On final hearing the court below found the facts to be as follows: 'On May 28, 1880, the complainant concluded a verbal contract with the defendant for the construction and completion, ready for use, of a telescopic gas-holder at Minneapolis, according to certain written specifications furnished by the complainant. The defendant was to notify the complainant when to purchase the sheet-iron to be used in manufacturing the holder, and was to have the benefit of any fluctuation in the price of the iron between the date of the contract and the day when notice was given. No time was fixed when the gas-holder should be completed ready for use, though the defendant was anxious it should be ready by November 1, 1880, or in the early fall. The contract price was $9,070, and the holder was completed and accepted about February 19, 1881, and has been in part paid for. It is not constructed of the material required by the specifications, and does not fulfill in every respect the requirements of the contract. The complainant, by the terms of the contract, was required to erect the gas-holder at Minneapolis, and complete it ready for use, and this necessitated scaffolding as the work progressed. Although there is a conflict of testimony about furnishing the scaffod ing, I am of the opinion that the complainant waived the clause in the original specifications, which require 'the gas company to furnish the necessary scaffolding,' etc. The iron used in the manufacture of the holder is not of the kind and quality called for in the specifications, and the difference in price is three-quarters of a cent per pound. The complainant did not furnish guard-rails and braces, as required, which were worth about $50, and has not paid for stoves it used during the construction of the holder, which were purchased by the defendant at the price of $61.30. It would also require an expenditure of $10 to properly adjust the holder, which slightly tipped. The defendant has paid, on account of construction, $3,792.74, to which complainant concedes, in addition, a credit of $894.'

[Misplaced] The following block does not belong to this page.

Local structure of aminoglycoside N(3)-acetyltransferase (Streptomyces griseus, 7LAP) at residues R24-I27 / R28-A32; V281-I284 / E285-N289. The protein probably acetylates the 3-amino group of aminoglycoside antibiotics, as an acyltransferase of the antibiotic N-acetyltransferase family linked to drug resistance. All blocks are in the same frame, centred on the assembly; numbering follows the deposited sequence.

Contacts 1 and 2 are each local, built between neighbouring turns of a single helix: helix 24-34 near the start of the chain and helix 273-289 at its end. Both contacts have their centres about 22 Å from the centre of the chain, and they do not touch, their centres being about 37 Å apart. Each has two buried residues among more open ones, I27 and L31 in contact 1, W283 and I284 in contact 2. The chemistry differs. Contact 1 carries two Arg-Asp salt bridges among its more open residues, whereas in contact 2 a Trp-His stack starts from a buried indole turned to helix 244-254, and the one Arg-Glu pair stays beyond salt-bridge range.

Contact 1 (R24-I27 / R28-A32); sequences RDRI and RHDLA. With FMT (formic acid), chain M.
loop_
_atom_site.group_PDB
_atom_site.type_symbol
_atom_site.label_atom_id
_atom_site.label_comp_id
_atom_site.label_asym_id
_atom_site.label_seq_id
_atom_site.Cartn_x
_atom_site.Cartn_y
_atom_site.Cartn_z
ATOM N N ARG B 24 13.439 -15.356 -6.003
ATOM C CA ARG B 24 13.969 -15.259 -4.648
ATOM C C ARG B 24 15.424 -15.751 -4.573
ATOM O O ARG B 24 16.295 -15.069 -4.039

A decree was rendered in favor of the complainant for $3,586.96, with interest from February 19, 1881, being for the amount of the contract price, less deductions on account of payments and the allowances mentioned.